Kunama people

The Kunama are an ethnic group indigenous to Eritrea. Although they are one of the smallest populations in Eritrea, constituting only 2% of the population, 80% of Kunama live in the country. Most of the estimated 260,000 Kunama live in the remote and isolated area between the Gash and Setit rivers near the border with Ethiopia. The Kunama people have ancient ancestry in the land of Eritea [4] The Ethiopian-Eritrean War (1998–2000) forced some 4,000 Kunama to flee their homes to Ethiopia. As refugees they reside in the tense area just over the border with Eritrea and in proximity to the contested border village of Badme.[5] In the 2007 Ethiopian census, however, the number of Kunama in Tigray has dropped to 2,976 as the remaining 2,000 or so members of this ethnic group have migrated into the other Regions of Ethiopia.[6][7][8]

Flag of the Kunama people.png[dubious ]
Flag of the Kunama people
Total population
Regions with significant populations
indigenous to  Eritrea: 250,000 (est.)

 Sudan: 21,000

 Ethiopia: 5,400[2]
Predominantly Traditional African faith;
Minority Christianity (Eritrean Orthodox Tewahedo Church, Roman Catholic Church, P'ent'ay), Islam[3]


The Kunama speak the Kunama language. It belongs to the Nilo-Saharan family, and is closely related to the Nara language. Although some Kunama still practice traditional beliefs, most have adopted Christianity and Islam. The fertile plains of the Gash-Setit, also known as the Gash-Barka, region where the Kunama live are sometimes referred to as the "breadbasket of Eritrea". Formerly nomadic, today they are farmers and pastoralists. Historically, the Kunama have been dominated by other ethnic groups and they are often forced from their traditional lands. The official policy of the Government of Eritrea is that all land is state property and the Government encourages large commercial farms.[9] The Kunamas are settled agriculturalists and pastoralists living mainly from cattle. They are matriarchal with a prominent role played by women. According to the their social system, a child is a member of Kunama society only if his or her mother is Kunama, and relatives are only recognized on the mother's side.[10] The Kunamas are both lingustically and culturally closely related to the Nara people of Eritrea.[11][12]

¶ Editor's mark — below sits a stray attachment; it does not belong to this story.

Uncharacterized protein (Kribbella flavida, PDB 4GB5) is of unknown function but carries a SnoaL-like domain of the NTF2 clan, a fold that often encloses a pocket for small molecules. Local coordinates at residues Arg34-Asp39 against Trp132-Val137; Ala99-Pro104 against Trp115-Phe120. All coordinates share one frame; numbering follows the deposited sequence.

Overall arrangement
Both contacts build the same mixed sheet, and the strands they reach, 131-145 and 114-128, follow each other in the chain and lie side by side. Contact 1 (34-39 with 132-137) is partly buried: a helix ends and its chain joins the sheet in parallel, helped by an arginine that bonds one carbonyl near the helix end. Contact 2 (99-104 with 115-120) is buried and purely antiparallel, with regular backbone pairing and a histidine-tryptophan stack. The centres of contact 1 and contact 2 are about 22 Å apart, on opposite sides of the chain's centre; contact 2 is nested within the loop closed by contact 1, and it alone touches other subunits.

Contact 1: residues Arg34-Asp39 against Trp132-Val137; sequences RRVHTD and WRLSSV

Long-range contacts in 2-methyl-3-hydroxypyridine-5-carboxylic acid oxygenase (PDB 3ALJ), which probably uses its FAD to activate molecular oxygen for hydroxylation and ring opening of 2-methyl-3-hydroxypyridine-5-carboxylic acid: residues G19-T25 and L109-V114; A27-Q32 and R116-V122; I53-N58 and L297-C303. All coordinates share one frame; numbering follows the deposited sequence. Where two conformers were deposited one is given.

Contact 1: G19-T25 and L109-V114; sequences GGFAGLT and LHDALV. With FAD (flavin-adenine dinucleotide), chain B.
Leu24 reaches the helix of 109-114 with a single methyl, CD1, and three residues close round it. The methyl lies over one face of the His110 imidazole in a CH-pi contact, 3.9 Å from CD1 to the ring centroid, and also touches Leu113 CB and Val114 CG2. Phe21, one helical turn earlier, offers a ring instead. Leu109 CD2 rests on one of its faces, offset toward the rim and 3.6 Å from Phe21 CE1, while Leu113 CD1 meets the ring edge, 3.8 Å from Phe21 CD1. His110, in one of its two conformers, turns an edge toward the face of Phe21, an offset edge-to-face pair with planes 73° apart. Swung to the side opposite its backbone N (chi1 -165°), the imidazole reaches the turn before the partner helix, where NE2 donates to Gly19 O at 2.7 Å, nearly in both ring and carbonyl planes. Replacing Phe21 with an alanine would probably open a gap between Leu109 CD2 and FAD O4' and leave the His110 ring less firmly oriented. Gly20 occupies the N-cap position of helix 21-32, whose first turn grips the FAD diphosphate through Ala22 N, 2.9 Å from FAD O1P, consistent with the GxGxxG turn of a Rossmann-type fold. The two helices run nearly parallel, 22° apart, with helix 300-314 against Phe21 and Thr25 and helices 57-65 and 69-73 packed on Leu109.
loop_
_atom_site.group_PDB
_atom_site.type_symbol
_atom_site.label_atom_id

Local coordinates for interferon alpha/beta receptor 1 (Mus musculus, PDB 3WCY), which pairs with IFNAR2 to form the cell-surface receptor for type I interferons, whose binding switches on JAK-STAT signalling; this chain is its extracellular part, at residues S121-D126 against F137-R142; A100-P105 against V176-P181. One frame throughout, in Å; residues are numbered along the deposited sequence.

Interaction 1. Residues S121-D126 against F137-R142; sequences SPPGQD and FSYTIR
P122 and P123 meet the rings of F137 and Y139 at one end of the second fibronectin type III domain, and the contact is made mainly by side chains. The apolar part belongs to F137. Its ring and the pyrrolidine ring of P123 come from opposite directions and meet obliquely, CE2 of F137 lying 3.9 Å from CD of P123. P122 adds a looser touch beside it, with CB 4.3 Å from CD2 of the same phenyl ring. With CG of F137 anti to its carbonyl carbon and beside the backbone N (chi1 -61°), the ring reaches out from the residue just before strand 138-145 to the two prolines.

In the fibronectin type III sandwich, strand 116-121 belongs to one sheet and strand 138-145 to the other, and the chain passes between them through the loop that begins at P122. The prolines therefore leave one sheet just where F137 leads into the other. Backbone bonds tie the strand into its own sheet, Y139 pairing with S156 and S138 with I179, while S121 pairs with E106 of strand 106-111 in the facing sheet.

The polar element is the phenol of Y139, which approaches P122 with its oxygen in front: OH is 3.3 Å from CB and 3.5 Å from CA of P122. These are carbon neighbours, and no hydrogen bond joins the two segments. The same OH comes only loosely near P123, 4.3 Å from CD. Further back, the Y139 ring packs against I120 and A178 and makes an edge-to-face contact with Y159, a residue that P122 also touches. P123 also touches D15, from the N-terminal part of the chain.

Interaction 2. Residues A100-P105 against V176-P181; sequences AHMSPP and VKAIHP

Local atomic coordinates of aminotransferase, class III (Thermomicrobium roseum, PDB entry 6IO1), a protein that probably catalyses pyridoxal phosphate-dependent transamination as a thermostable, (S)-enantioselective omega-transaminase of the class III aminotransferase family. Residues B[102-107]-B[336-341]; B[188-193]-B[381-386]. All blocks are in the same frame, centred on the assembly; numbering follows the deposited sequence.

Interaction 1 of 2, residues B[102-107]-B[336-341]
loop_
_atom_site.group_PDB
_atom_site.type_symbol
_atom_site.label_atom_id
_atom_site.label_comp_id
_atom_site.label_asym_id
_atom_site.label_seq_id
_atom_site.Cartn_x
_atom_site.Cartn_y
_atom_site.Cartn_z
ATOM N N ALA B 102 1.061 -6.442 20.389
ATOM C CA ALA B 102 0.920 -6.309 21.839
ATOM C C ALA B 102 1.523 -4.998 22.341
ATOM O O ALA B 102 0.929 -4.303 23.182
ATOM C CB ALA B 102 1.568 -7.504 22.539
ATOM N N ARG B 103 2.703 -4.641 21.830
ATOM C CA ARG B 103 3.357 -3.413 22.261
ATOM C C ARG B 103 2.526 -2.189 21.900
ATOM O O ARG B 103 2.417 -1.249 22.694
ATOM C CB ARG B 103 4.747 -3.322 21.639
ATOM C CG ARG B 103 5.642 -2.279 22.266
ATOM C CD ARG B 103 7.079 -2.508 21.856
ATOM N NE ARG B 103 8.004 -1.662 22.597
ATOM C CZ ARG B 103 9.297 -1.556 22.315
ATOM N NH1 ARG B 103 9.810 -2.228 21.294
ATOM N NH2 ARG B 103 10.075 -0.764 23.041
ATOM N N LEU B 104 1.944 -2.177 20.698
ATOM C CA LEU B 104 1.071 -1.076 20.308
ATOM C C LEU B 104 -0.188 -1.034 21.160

Award-winning documentary film Home Across Lands[13] chronicles the journey of newly arrived Kunama refugees as they strive to become self-reliant, invested participants in their new home. Guiding their transition is the resettlement agency, International Institute of Rhode Island, that connects them to the resources they need as they work to establish a new community and better life for their families.


  1. ^ https://www.worldatlas.com/articles/who-are-the-kunama-people.html
  2. ^ Central Statistical Agency (2008), "TABEL 5: POPULATION SIZE OF REGIONS BY NATIONS/NATIONALITIES (ETHNIC GROUP) AND PLACE OF RESIDENCE: 2007", Census 2007 (PDF), Addis Ababa: Central Statistical Agency, p. 66, archived from the original (PDF) on 2008-12-18
  3. ^ Project, Joshua. "Kunama in Eritrea".
  4. ^ https://study.com/academy/lesson/eritrean-ethnic-groups.html
  5. ^ "Forgotten People: The Kunama of Eritrea and Ethiopia". Archived from the original on 2007-12-18.CS1 maint: BOT: original-url status unknown (link)
  6. ^ Census 2007, Table 5
  7. ^ https://www.refworld.org/docid/3f520a484.html
  8. ^ https://minorityrights.org/minorities/kunama-and-nara/
  9. ^ Naty, Alexander. "Memories of the Kunama of Eritrea towards Italian colonialism." Africa: Rivista trimestrale di studi e documentazione dell’Istituto italiano per l’Africa e l’Oriente 56.4 (2001): 573-589.
  10. ^ https://www.refworld.org/docid/3f520a484.html
  11. ^ https://www.tandfonline.com/doi/abs/10.1080/03014467400000421?journalCode=iahb20
  12. ^ Excoffier, Laurent; et al. (1987). "Genetics and history of sub-Saharan Africa". American Journal of Physical Anthropology. 30: 151–194. doi:10.1002/ajpa.1330300510. Retrieved 1 September 2016.
  13. ^ "Home Across Lands". 2012-03-03. Retrieved 2018-04-13.

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